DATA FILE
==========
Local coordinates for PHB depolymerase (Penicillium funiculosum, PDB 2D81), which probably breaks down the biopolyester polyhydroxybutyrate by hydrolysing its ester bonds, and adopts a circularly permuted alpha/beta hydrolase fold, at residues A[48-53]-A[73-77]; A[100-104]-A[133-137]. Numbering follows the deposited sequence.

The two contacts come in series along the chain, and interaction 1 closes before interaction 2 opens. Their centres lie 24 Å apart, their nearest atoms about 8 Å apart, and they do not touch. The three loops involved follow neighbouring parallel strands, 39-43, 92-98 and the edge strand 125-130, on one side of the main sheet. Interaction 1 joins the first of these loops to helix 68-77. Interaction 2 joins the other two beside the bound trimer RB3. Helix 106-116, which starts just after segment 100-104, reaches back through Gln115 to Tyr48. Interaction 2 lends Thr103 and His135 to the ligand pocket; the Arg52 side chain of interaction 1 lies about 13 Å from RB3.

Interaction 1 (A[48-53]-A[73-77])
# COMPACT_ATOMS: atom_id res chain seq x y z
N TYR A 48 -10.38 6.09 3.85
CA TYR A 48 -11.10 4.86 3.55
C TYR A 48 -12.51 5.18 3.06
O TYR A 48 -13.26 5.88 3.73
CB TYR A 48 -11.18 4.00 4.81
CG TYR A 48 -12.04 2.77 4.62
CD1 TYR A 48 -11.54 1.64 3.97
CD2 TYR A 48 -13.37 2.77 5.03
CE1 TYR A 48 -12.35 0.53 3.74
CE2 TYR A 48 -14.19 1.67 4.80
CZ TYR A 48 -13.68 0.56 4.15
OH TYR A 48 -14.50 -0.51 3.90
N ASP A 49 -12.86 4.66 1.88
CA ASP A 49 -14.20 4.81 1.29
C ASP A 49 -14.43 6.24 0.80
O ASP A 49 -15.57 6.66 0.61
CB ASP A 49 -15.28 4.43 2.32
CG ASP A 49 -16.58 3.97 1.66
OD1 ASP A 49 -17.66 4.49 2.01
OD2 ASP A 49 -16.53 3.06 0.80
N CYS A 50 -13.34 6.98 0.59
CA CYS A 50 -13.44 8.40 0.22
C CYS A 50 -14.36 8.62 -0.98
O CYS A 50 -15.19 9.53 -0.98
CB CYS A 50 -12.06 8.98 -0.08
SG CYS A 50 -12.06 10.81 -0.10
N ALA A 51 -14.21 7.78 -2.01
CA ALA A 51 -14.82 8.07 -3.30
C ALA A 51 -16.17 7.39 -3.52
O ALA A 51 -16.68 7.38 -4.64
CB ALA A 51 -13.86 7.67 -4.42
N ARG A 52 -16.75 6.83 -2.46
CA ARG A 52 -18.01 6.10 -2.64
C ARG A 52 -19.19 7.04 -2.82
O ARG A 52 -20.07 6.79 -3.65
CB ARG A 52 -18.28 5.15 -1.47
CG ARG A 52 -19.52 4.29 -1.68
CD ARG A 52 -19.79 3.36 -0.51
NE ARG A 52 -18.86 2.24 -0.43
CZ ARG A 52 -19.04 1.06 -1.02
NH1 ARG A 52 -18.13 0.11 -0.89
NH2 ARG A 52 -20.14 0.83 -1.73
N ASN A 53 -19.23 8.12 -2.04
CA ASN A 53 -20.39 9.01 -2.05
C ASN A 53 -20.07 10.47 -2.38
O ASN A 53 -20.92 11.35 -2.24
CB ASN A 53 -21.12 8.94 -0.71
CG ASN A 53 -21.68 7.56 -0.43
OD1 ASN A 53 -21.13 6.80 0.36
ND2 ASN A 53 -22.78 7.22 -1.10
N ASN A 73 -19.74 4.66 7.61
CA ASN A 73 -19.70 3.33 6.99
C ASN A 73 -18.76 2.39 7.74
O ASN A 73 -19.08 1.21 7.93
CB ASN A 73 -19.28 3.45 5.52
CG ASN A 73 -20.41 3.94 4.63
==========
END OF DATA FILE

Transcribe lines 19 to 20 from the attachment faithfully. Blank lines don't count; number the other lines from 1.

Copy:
C ASP A 49 -14.43 6.24 0.80
O ASP A 49 -15.57 6.66 0.61